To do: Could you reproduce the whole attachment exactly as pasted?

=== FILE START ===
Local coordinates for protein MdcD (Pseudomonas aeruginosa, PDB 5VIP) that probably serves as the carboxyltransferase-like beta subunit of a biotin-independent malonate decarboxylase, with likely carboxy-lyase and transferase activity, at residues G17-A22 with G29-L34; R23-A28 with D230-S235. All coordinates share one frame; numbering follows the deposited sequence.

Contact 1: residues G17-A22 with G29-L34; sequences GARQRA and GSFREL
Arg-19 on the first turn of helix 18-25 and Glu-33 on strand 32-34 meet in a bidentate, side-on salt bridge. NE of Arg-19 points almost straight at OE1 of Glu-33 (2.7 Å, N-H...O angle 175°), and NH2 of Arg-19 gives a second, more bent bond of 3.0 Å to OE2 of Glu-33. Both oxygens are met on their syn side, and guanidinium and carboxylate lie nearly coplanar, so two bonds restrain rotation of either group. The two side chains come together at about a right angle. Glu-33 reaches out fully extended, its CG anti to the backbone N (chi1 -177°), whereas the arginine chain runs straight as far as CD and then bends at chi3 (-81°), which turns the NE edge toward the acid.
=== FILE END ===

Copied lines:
Local coordinates for protein MdcD (Pseudomonas aeruginosa, PDB 5VIP) that probably serves as the carboxyltransferase-like beta subunit of a biotin-independent malonate decarboxylase, with likely carboxy-lyase and transferase activity, at residues G17-A22 with G29-L34; R23-A28 with D230-S235. All coordinates share one frame; numbering follows the deposited sequence.

Contact 1: residues G17-A22 with G29-L34; sequences GARQRA and GSFREL
Arg-19 on the first turn of helix 18-25 and Glu-33 on strand 32-34 meet in a bidentate, side-on salt bridge. NE of Arg-19 points almost straight at OE1 of Glu-33 (2.7 Å, N-H...O angle 175°), and NH2 of Arg-19 gives a second, more bent bond of 3.0 Å to OE2 of Glu-33. Both oxygens are met on their syn side, and guanidinium and carboxylate lie nearly coplanar, so two bonds restrain rotation of either group. The two side chains come together at about a right angle. Glu-33 reaches out fully extended, its CG anti to the backbone N (chi1 -177°), whereas the arginine chain runs straight as far as CD and then bends at chi3 (-81°), which turns the NE edge toward the acid.